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BeGreenBruin promotes sustainability through gardening, volunteer projects

(Isabella Lee/Daily Bruin)

By Hailey Esses

Oct. 11, 2021 3:22 p.m.

This post was updated Oct. 13 at 10:24 p.m.

BeGreenBruin is planting seeds of sustainability.

Founded in 2020, the club provides students with opportunities to learn about food culture and environmentalism and use this knowledge to implement small habits into their own lives. On a larger scale, the club promotes sustainable practices through hands-on gardening and work at local farmer’s markets, said Zanasia Graham, social media director of the club and fourth-year international development studies student.

“Being part of a project like this is sustainable because you’re not wasting any money, labor, carbon – all those kinds of things,” Graham said. “That’s one aspect of why having a community garden is also related to sustainability, and you’re also building connections with your community.”

To grow this mentality on campus, Graham co-founded BeGreenBruin with third-year molecular, cell, and developmental biology student Emily Xing and third-year mathematics/applied science student Kathy Wu. Xing, the current activities director, said she and Graham met in an environmental science course, which inspired the duo to start the club.

[Related: Melanin & Medicine creates supportive, safe space for Black STEM students]

For Xing, the class opened her eyes to how soil health connects to the environment and overall health of the population. The class also introduced her to the notion of “you are what you eat,” she said, and inspired her to spread the message that fertilizers, chemicals and herbicides will alter food. Graham said she is interested in how food systems – farmers markets as well as farm labor – operate, and she appreciates that BeGreenBruin allows members to reconnect with food systems.

“When we go to the market and pick up an apple, you don’t really think about all the steps that have been taken to have that apple there,” Graham said. “Whereas if you go to a community garden, you get rid of all those unnecessary emissions.”

To transform this sentiment into action, BeGreenBruin is effecting change through volunteer projects at community farms as well as planning on starting its own on-campus portable gardens. In order for the club to be more accessible for students, Xing said that it is working to collaborate with UCLA’s Zero Waste team to create community gardens. The goal for the initiative is for students to be able to take and utilize produce from these gardens, Graham said.

In addition to promoting healthier habits, fourth-year biology student Jose Haro-Aldana said he joined the club to teach the importance of sustainability, environmentalism and gardening. As this year’s outreach director, he said he wants communities to benefit from these practices.

“We hope that our club can teach members not only how to produce a garden but to also realize the importance of these gardens,” Haro-Aldana said. “How much carbon you’re exactly reducing with these gardens and what exactly does that mean for the rest of the community – like the benefits that these gardens can provide.”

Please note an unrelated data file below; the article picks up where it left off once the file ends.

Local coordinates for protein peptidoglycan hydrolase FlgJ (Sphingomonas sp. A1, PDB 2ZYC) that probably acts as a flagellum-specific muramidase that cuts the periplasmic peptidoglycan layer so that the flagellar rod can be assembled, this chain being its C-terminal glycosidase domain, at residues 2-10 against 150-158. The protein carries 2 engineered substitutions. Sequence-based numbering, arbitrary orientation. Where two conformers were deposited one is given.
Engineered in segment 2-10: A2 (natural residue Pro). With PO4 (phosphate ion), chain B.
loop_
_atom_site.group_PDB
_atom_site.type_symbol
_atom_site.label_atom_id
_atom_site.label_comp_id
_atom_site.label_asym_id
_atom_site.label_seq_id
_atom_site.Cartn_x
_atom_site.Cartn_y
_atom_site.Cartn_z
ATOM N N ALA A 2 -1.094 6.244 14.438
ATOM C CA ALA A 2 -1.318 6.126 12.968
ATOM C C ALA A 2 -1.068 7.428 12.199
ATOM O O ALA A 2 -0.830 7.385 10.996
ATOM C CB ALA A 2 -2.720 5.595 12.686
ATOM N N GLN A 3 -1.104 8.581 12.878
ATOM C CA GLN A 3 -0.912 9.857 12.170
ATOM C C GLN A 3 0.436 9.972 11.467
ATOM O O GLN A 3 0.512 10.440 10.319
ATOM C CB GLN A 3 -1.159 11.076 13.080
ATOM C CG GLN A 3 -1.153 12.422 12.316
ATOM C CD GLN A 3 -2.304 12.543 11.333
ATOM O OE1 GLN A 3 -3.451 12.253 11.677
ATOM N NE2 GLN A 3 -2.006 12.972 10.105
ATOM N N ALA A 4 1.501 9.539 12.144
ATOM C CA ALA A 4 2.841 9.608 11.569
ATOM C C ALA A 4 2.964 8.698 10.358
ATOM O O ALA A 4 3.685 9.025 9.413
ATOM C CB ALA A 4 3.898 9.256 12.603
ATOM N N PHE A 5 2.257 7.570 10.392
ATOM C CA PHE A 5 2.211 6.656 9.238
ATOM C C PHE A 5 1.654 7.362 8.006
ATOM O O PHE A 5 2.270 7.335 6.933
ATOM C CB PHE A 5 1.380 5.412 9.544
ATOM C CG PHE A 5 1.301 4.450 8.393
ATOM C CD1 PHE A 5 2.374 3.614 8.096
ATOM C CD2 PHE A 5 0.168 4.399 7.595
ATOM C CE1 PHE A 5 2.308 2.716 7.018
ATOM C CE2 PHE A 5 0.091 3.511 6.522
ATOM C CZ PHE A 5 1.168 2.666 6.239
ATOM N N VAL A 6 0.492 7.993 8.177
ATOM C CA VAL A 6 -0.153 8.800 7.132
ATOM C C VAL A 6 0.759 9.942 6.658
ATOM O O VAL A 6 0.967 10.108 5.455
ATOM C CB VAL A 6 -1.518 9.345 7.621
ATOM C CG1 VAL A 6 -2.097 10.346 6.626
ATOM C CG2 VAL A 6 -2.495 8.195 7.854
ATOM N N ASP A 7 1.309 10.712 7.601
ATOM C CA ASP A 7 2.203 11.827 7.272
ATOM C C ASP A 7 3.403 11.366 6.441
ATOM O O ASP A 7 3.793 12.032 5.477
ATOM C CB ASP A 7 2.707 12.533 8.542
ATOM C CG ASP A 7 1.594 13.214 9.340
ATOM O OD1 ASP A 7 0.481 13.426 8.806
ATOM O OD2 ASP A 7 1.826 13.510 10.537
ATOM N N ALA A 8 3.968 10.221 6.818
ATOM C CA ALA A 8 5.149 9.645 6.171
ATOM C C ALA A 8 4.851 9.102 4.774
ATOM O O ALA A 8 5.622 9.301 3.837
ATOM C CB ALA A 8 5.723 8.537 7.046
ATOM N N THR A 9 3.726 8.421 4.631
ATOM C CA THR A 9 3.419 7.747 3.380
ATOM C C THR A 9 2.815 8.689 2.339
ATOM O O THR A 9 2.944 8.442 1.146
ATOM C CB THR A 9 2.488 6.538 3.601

As a concrete goal, Haro-Aldana said the club also hopes to transform vacant lots into self-preserving gardens. These plots of land can become sustainable, which is especially important for those who live in areas such as food swamps or food deserts because they do not have a lot of access to fresh produce, Xing said. As opposed to driving miles to the nearest grocery store, Haro-Aldana said they could efficiently get their food from their front door or close to their homes.

Since BeGreenBruin was established during the COVID-19 pandemic, it is a fairly new club and is still working to become established and organize events. Haro-Aldana said the organization is working to plan weekly volunteer opportunities at different sites until it finds somewhere to establish its own garden. The club also recently had a volunteer day, during which participants went to the Los Angeles Green Ground’s Teaching Garden to become familiar with the club, other members and the gardens, he said.

[Related: Alumnus-run jewelry company rooted in sustainability puts the planet first]

For this quarter, Graham said the focus is volunteering, but in coming quarters, she hopes to have an event with guest speakers and workshops where students can discover practices they can incorporate into their dorm rooms, such as having a compost bin, not purchasing packaged food and making their own toothpaste.

In practice, Haro-Aldana said he hopes BeGreenBruin and the gardens can teach members and students the importance of environmentalism and sustainability as well as that the ecosystem needs to be preserved and well-maintained.

“Being environmentally friendly is just one facet of the picture,” Haro-Aldana said. “Sustainability is also a big, important part, and sustainability to us is something that is self-preserving, that is self-maintaining.”

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Hailey Esses
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